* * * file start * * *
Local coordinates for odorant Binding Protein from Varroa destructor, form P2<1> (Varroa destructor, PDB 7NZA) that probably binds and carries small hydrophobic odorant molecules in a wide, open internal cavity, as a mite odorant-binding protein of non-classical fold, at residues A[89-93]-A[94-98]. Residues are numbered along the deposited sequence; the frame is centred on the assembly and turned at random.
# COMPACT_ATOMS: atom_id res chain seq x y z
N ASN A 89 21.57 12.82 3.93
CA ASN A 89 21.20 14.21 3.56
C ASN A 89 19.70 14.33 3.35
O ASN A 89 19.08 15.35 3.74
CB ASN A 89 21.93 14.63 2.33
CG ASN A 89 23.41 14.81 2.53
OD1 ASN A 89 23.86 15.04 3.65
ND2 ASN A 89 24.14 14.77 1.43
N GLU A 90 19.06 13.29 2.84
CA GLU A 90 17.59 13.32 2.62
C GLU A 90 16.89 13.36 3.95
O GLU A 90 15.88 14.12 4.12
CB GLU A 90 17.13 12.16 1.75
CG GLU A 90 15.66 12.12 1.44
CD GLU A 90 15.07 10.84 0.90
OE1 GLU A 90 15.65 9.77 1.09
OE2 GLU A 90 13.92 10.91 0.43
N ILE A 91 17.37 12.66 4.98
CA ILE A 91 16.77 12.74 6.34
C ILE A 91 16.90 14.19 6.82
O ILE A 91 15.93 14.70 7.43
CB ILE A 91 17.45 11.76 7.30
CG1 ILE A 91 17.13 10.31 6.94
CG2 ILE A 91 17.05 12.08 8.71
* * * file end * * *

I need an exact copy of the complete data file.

Local coordinates for odorant Binding Protein from Varroa destructor, form P2<1> (Varroa destructor, PDB 7NZA) that probably binds and carries small hydrophobic odorant molecules in a wide, open internal cavity, as a mite odorant-binding protein of non-classical fold, at residues A[89-93]-A[94-98]. Residues are numbered along the deposited sequence; the frame is centred on the assembly and turned at random.
# COMPACT_ATOMS: atom_id res chain seq x y z
N ASN A 89 21.57 12.82 3.93
CA ASN A 89 21.20 14.21 3.56
C ASN A 89 19.70 14.33 3.35
O ASN A 89 19.08 15.35 3.74
CB ASN A 89 21.93 14.63 2.33
CG ASN A 89 23.41 14.81 2.53
OD1 ASN A 89 23.86 15.04 3.65
ND2 ASN A 89 24.14 14.77 1.43
N GLU A 90 19.06 13.29 2.84
CA GLU A 90 17.59 13.32 2.62
C GLU A 90 16.89 13.36 3.95
O GLU A 90 15.88 14.12 4.12
CB GLU A 90 17.13 12.16 1.75
CG GLU A 90 15.66 12.12 1.44
CD GLU A 90 15.07 10.84 0.90
OE1 GLU A 90 15.65 9.77 1.09
OE2 GLU A 90 13.92 10.91 0.43
N ILE A 91 17.37 12.66 4.98
CA ILE A 91 16.77 12.74 6.34
C ILE A 91 16.90 14.19 6.82
O ILE A 91 15.93 14.70 7.43
CB ILE A 91 17.45 11.76 7.30
CG1 ILE A 91 17.13 10.31 6.94
CG2 ILE A 91 17.05 12.08 8.71